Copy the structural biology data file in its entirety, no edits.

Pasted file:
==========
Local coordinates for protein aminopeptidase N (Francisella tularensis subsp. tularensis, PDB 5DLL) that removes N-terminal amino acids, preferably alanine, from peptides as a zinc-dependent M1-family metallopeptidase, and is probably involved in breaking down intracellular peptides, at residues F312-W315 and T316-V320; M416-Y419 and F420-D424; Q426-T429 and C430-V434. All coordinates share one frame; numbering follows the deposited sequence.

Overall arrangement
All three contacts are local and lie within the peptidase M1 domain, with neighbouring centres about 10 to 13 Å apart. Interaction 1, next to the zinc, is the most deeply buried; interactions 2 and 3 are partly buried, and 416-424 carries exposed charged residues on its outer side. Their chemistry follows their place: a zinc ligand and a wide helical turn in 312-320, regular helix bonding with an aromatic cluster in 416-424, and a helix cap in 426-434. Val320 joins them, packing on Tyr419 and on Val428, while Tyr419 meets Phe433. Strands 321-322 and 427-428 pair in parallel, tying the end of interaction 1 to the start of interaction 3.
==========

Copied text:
Local coordinates for protein aminopeptidase N (Francisella tularensis subsp. tularensis, PDB 5DLL) that removes N-terminal amino acids, preferably alanine, from peptides as a zinc-dependent M1-family metallopeptidase, and is probably involved in breaking down intracellular peptides, at residues F312-W315 and T316-V320; M416-Y419 and F420-D424; Q426-T429 and C430-V434. All coordinates share one frame; numbering follows the deposited sequence.

Overall arrangement
All three contacts are local and lie within the peptidase M1 domain, with neighbouring centres about 10 to 13 Å apart. Interaction 1, next to the zinc, is the most deeply buried; interactions 2 and 3 are partly buried, and 416-424 carries exposed charged residues on its outer side. Their chemistry follows their place: a zinc ligand and a wide helical turn in 312-320, regular helix bonding with an aromatic cluster in 416-424, and a helix cap in 426-434. Val320 joins them, packing on Tyr419 and on Val428, while Tyr419 meets Phe433. Strands 321-322 and 427-428 pair in parallel, tying the end of interaction 1 to the start of interaction 3.